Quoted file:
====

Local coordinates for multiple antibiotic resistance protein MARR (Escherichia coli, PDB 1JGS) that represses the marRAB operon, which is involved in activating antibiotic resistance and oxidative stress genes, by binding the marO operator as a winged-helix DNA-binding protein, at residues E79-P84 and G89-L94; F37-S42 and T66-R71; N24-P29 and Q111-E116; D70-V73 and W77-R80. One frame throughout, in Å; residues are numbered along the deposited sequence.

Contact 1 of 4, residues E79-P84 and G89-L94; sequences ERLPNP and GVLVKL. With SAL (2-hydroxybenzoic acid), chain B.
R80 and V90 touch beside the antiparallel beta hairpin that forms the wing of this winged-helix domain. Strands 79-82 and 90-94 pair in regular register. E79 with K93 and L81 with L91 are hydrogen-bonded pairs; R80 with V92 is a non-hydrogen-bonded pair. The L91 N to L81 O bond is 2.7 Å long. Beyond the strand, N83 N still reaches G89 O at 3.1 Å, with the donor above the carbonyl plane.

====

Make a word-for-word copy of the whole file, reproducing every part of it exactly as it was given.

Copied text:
Local coordinates for multiple antibiotic resistance protein MARR (Escherichia coli, PDB 1JGS) that represses the marRAB operon, which is involved in activating antibiotic resistance and oxidative stress genes, by binding the marO operator as a winged-helix DNA-binding protein, at residues E79-P84 and G89-L94; F37-S42 and T66-R71; N24-P29 and Q111-E116; D70-V73 and W77-R80. One frame throughout, in Å; residues are numbered along the deposited sequence.

Contact 1 of 4, residues E79-P84 and G89-L94; sequences ERLPNP and GVLVKL. With SAL (2-hydroxybenzoic acid), chain B.
R80 and V90 touch beside the antiparallel beta hairpin that forms the wing of this winged-helix domain. Strands 79-82 and 90-94 pair in regular register. E79 with K93 and L81 with L91 are hydrogen-bonded pairs; R80 with V92 is a non-hydrogen-bonded pair. The L91 N to L81 O bond is 2.7 Å long. Beyond the strand, N83 N still reaches G89 O at 3.1 Å, with the donor above the carbonyl plane.